I think the process of making wine is interesting and fun to discuss and debate. I've been one of the biggest participants. But once the debate crosses over to include accusations and unfair characterizations, it stops being fun... and I think it starts to hurt our industry.

BTW - I've been a fan of Burgess Cellar wines for a long time. They were some of the first Cali Cabs I tasted and enjoyed back when I started working in wine shops in the late 70s. And I think your policy of holding a large stash of library wines that you make available to customers later is an awesome program :)
Jonathan Lawrence
somewhere in the world —  April 23, 2011 10:49am ET
To Mr. Kane, for shaming Mr. Vlahos: I think most WS readers have a general interest in wine and winemaking, but we subscribe to WS primarily to gain access to the ratings, that is, in order to get valuable input related to our purchases. I follow professional cycling, and used to race, so I'm interested in equipment, training, tactics, etc., but I'm focused on enjoyment, not the composition of the metals used in the latest aerodynamic rims. Same with wine. We just don't want that much information.

If I owned a winery, and if I were the winemaker and vineyard manager (I we're indulging in hypotheticals, why not embrace the pure fantasy?), I probably wouldn't have time to read this blog.
S Cossia Castiglioni
Greve in Chianti, Italy —  April 23, 2011 5:49pm ET
What would you think if you went to the farmer's market, and they told you that their fruit and vegetables are fresh, but every once in a while, if the weather is bad or there are too many pests, they will sell you frozen produce that comes from a factory on the other side of the planet? Or that their products are 'all natural', but if and when needed they add chemicals and preservatives here and there, in order to give you a 'better' product?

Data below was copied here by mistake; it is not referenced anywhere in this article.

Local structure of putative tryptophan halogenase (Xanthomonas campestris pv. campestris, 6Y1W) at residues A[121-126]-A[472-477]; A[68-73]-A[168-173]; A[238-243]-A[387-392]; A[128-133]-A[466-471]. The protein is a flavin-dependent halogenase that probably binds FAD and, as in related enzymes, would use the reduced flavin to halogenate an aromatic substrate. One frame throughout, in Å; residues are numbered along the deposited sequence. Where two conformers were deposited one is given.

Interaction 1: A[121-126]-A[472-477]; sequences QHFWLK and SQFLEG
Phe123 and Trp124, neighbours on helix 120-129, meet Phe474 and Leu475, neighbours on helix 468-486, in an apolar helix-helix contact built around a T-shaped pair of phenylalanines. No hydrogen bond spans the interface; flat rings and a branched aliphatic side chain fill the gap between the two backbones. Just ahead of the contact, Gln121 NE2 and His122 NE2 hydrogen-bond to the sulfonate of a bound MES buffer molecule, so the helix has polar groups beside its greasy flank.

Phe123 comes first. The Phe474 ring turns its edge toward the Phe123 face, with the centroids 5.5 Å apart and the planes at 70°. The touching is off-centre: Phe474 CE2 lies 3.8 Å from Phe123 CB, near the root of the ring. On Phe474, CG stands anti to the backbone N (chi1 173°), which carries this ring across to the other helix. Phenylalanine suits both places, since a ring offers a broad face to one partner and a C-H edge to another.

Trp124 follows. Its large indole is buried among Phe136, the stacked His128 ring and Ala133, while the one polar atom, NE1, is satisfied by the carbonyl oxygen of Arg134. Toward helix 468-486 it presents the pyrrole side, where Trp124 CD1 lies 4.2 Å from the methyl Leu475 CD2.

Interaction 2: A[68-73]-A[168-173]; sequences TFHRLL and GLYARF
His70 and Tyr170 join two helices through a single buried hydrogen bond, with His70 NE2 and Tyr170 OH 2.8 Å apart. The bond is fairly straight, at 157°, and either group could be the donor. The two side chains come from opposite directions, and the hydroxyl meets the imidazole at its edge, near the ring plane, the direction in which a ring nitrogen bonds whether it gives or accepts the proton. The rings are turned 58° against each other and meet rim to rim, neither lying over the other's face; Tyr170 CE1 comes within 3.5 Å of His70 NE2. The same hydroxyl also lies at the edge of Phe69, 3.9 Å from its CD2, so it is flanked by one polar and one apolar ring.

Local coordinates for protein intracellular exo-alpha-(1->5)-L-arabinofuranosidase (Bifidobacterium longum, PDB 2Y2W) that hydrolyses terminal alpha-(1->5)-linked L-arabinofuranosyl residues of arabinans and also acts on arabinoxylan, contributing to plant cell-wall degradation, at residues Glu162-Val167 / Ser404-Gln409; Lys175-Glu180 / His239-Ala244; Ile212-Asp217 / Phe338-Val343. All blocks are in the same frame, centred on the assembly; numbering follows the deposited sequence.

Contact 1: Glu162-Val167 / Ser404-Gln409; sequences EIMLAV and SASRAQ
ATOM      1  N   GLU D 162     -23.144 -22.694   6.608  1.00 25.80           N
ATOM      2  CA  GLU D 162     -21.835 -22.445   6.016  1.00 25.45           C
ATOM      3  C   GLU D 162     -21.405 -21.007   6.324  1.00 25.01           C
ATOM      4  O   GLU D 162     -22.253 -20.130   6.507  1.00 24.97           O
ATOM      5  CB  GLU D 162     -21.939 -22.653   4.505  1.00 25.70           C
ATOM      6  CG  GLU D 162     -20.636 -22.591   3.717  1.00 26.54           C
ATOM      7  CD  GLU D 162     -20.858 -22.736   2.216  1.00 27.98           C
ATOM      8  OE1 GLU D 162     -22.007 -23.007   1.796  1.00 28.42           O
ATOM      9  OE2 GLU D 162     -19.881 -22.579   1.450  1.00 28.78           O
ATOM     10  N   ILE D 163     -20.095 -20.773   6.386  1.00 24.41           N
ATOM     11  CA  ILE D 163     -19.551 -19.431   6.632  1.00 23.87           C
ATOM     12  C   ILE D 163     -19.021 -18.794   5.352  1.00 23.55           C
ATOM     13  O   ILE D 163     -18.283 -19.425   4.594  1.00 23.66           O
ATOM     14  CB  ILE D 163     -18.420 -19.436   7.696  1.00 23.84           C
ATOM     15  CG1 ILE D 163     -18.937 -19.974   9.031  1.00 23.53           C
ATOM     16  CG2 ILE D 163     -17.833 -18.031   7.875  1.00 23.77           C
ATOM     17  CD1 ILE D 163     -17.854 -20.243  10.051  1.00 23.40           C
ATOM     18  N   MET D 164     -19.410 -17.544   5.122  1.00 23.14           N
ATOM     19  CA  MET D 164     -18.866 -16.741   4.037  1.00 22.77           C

Why is it that we are willing to accept the statement that, in order to make a 'better' wine, it is sometimes necessary to use poisonous chemical products, which are known to be toxic and carcinogenic? Excuse me, does the word 'better' mean anything?
The truth is that many of the greatest wines in the world are made without such products, without added yeasts, without correcting acidity, without using concentrators, and without using poisonous chemical products at all. Because not only is it is possible, it also makes better wines.
But it is more difficult. You must start with intrinsically good fruit, which is rare. You need to have excellent vines, producing fruit that is balanced and true to its territory. This requires a lot of hard work. Alas, most grapes are of mediocre quality to begin with, not least because they come from dead soil, killed by chemical poison. Therefore all the trickery that follows.
The issue is very clear: if you had excellent grapes without making use of any chemical product, and you made excellent wine from them without interfering with their natural fermentation, why would you need to correct this or that, or change this or that, or add this or that to your wine? You wouldn't.